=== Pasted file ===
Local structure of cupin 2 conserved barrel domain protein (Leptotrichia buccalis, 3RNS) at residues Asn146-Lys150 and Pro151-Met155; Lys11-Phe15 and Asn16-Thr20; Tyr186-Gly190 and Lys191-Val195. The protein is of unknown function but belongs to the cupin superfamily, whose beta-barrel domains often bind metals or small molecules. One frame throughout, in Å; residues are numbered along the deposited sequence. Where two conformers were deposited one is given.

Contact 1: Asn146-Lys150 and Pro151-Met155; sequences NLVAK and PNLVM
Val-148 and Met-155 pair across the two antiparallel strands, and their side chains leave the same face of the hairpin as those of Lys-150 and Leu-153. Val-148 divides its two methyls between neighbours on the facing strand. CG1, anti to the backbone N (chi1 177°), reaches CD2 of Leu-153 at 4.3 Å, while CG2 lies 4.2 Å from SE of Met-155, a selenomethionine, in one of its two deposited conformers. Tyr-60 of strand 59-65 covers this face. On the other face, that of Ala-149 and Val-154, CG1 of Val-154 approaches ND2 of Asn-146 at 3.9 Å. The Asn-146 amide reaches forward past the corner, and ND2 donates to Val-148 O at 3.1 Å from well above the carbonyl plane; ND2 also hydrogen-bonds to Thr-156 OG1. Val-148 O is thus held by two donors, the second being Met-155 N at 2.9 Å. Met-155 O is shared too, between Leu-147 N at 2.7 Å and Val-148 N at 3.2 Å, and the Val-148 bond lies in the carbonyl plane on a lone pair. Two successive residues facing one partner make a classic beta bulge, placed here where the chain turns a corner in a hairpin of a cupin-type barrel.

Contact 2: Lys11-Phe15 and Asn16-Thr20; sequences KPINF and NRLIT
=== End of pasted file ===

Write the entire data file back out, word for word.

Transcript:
Local structure of cupin 2 conserved barrel domain protein (Leptotrichia buccalis, 3RNS) at residues Asn146-Lys150 and Pro151-Met155; Lys11-Phe15 and Asn16-Thr20; Tyr186-Gly190 and Lys191-Val195. The protein is of unknown function but belongs to the cupin superfamily, whose beta-barrel domains often bind metals or small molecules. One frame throughout, in Å; residues are numbered along the deposited sequence. Where two conformers were deposited one is given.

Contact 1: Asn146-Lys150 and Pro151-Met155; sequences NLVAK and PNLVM
Val-148 and Met-155 pair across the two antiparallel strands, and their side chains leave the same face of the hairpin as those of Lys-150 and Leu-153. Val-148 divides its two methyls between neighbours on the facing strand. CG1, anti to the backbone N (chi1 177°), reaches CD2 of Leu-153 at 4.3 Å, while CG2 lies 4.2 Å from SE of Met-155, a selenomethionine, in one of its two deposited conformers. Tyr-60 of strand 59-65 covers this face. On the other face, that of Ala-149 and Val-154, CG1 of Val-154 approaches ND2 of Asn-146 at 3.9 Å. The Asn-146 amide reaches forward past the corner, and ND2 donates to Val-148 O at 3.1 Å from well above the carbonyl plane; ND2 also hydrogen-bonds to Thr-156 OG1. Val-148 O is thus held by two donors, the second being Met-155 N at 2.9 Å. Met-155 O is shared too, between Leu-147 N at 2.7 Å and Val-148 N at 3.2 Å, and the Val-148 bond lies in the carbonyl plane on a lone pair. Two successive residues facing one partner make a classic beta bulge, placed here where the chain turns a corner in a hairpin of a cupin-type barrel.

Contact 2: Lys11-Phe15 and Asn16-Thr20; sequences KPINF and NRLIT